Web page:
The Competition Appeal Tribunal (CAT) has dismissed an appeal by Double Quick Supplyline Limited (DQS) against an OFT fine of £180,000. The judgement confirms the wide scope of liability of a parent company for the infringements of its subsidiary under EU law and serves as a useful reminder that anticompetitive agreements, no matter of how short their duration, will be severely punished.
DQS is a distributor of aluminium spacer bars to double glazing suppliers and manufacturers and, on 29 June 2006, OFT announced an overall fine of £1.38m against DQS and three other double glazing materials distributors for price-fixing and market-sharing.

As well as addressing its infringement decision to DQS, the OFT addressed the decision to Precision Concepts Limited (PCL) – DQS's parent company, finding them to be part of the same economic undertaking as DQS and therefore jointly and severally liable to the infringement.

DQS did not seek to contest the actual infringement finding itself. In it's first leg DQS's argument it focussed on the level of the fine imposed, claiming that the fine was excessive and unjustified. In particular, DQS argued that the fine was completely disproportionate to its involvement in the price-fixing cartel.

The CAT could not accept this argument, pointing out that the duration of an undertaking's involvement in a cartel is not a decisive factor even where the company was involved in the cartel for only 15 days.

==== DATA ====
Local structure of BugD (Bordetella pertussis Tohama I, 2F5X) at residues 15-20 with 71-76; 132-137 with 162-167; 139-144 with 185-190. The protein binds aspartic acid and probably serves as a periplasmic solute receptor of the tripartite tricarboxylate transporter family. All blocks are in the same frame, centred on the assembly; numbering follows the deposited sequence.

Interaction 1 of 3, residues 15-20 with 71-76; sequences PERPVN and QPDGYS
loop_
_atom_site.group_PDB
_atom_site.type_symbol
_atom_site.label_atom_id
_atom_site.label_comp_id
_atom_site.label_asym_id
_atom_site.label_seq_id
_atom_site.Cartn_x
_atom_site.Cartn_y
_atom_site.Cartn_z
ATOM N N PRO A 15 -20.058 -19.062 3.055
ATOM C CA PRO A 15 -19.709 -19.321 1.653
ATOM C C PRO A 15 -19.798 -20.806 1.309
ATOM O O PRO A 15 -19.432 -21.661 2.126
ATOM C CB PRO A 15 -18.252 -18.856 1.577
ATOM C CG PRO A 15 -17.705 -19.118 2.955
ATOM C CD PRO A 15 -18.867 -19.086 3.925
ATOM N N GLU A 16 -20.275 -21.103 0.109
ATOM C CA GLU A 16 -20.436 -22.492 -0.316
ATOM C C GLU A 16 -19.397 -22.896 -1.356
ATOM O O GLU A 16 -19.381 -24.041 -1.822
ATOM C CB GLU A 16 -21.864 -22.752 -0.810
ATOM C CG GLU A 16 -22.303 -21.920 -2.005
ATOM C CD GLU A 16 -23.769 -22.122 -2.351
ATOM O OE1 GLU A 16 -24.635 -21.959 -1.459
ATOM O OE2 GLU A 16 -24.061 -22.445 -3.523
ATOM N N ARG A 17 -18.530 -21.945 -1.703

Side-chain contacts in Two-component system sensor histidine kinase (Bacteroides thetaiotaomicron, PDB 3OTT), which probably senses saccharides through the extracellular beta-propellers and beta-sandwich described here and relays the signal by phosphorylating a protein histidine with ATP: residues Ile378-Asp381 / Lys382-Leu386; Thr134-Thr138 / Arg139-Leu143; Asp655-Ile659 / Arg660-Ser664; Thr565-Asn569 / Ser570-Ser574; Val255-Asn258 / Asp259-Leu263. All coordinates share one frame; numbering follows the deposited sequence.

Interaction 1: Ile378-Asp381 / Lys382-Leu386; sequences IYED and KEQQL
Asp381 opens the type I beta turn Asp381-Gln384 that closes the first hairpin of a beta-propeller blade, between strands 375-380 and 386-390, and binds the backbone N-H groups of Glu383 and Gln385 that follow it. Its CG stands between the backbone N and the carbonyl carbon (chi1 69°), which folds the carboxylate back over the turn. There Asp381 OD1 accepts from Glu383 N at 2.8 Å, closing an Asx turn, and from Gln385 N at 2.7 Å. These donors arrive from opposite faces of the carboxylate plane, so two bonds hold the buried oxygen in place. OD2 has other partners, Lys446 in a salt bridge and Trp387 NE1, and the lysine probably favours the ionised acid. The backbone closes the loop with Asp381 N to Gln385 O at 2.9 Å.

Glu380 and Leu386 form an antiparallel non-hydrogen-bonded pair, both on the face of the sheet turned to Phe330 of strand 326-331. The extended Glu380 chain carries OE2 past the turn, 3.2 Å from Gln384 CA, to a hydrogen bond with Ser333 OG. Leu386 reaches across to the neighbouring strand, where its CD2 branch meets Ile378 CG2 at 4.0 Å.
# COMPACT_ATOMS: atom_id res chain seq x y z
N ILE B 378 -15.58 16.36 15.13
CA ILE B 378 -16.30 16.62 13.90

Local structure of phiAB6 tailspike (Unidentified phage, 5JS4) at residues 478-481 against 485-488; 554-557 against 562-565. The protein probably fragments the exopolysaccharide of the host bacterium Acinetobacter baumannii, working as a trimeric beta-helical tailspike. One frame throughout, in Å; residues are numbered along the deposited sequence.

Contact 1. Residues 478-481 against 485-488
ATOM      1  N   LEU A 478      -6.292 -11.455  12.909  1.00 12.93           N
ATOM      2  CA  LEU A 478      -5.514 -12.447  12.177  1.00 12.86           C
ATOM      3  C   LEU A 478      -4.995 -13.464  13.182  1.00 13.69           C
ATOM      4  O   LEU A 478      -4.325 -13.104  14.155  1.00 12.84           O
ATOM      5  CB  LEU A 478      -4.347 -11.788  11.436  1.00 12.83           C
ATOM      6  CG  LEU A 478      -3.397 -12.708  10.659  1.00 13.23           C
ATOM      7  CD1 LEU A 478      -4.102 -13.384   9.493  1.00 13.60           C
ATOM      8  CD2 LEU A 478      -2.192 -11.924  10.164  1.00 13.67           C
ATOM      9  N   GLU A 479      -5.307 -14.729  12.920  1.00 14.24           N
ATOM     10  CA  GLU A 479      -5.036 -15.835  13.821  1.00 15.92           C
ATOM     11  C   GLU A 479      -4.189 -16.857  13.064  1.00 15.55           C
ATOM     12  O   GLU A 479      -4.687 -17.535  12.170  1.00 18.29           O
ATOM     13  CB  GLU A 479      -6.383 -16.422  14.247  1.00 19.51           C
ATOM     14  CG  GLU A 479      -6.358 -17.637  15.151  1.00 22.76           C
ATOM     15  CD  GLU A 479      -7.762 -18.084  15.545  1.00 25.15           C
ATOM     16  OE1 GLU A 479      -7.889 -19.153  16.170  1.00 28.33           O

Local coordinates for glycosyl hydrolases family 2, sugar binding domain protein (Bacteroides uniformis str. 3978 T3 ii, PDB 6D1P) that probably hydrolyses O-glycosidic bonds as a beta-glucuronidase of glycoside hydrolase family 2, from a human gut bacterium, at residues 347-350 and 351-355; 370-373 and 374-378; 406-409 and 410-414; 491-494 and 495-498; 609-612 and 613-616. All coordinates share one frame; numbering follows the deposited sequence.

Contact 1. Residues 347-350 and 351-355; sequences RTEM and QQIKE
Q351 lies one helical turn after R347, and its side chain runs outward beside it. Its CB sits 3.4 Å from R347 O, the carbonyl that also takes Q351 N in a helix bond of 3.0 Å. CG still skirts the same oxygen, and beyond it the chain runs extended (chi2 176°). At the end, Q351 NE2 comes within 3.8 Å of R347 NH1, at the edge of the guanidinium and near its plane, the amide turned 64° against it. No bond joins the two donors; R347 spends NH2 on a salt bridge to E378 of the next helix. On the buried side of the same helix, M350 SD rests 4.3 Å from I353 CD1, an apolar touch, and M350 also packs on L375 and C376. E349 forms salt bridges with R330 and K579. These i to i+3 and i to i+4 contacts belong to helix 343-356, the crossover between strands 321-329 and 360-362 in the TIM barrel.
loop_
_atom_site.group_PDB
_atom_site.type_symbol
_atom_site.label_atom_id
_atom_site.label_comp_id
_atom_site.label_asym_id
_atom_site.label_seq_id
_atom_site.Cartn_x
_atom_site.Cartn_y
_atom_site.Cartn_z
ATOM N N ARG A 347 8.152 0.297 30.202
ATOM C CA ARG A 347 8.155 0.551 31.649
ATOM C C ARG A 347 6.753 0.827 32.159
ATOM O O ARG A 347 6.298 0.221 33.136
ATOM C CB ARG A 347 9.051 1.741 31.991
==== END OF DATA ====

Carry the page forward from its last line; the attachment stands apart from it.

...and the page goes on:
The CAT held that deterrence is an important part of the OFT's work and that only imposing significant fines would provide a real disincentive to would-be cartelists from infringing the competition rules. The CAT notes that DQS's infringement came to an end after 15 days because the OFT issued notice of its intention to take action on that date and not for any other reason. Hence, the CAT said that but for the intervention by the OFT, DQS would most likely have continued with its infringement and so it deserved no reduction in its fine on this ground.

The second leg of DQS's appeal was based on the argument that the OFT was wrong to regard PCL and DQS as being jointly and severally liable. However, the CAT rejected this argument, noting that one particular director sat simultaneously on the boards of PCL and DQS. This seems to have been a particularly persuasive factor in the CAT's decision to reject this part of DQS's appeal and suggests some scope for rejecting joint and several liability where the companies are entirely separately managed.

DQS and PCL were ordered to pay the OFT's costs. On this issue, once again, the CAT found itself rejecting DQS's arguments, noting that the appeal against the level of the fine had been completely unsuccessful and, if anything, DQS had elongated the whole process by putting forward various points that were entirely unmerited.